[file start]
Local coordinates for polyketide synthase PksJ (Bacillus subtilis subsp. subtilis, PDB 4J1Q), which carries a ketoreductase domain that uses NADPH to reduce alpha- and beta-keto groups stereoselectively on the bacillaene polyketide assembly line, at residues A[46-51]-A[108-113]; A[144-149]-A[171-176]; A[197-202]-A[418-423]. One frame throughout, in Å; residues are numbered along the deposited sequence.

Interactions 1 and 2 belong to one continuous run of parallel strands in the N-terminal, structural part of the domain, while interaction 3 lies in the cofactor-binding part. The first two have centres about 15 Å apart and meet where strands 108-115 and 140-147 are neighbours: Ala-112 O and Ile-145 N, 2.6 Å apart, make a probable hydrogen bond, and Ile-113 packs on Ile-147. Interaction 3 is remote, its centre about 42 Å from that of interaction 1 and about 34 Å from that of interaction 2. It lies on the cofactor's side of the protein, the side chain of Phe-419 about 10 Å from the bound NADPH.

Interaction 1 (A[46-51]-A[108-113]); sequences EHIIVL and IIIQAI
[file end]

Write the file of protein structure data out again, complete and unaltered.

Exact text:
Local coordinates for polyketide synthase PksJ (Bacillus subtilis subsp. subtilis, PDB 4J1Q), which carries a ketoreductase domain that uses NADPH to reduce alpha- and beta-keto groups stereoselectively on the bacillaene polyketide assembly line, at residues A[46-51]-A[108-113]; A[144-149]-A[171-176]; A[197-202]-A[418-423]. One frame throughout, in Å; residues are numbered along the deposited sequence.

Interactions 1 and 2 belong to one continuous run of parallel strands in the N-terminal, structural part of the domain, while interaction 3 lies in the cofactor-binding part. The first two have centres about 15 Å apart and meet where strands 108-115 and 140-147 are neighbours: Ala-112 O and Ile-145 N, 2.6 Å apart, make a probable hydrogen bond, and Ile-113 packs on Ile-147. Interaction 3 is remote, its centre about 42 Å from that of interaction 1 and about 34 Å from that of interaction 2. It lies on the cofactor's side of the protein, the side chain of Phe-419 about 10 Å from the bound NADPH.

Interaction 1 (A[46-51]-A[108-113]); sequences EHIIVL and IIIQAI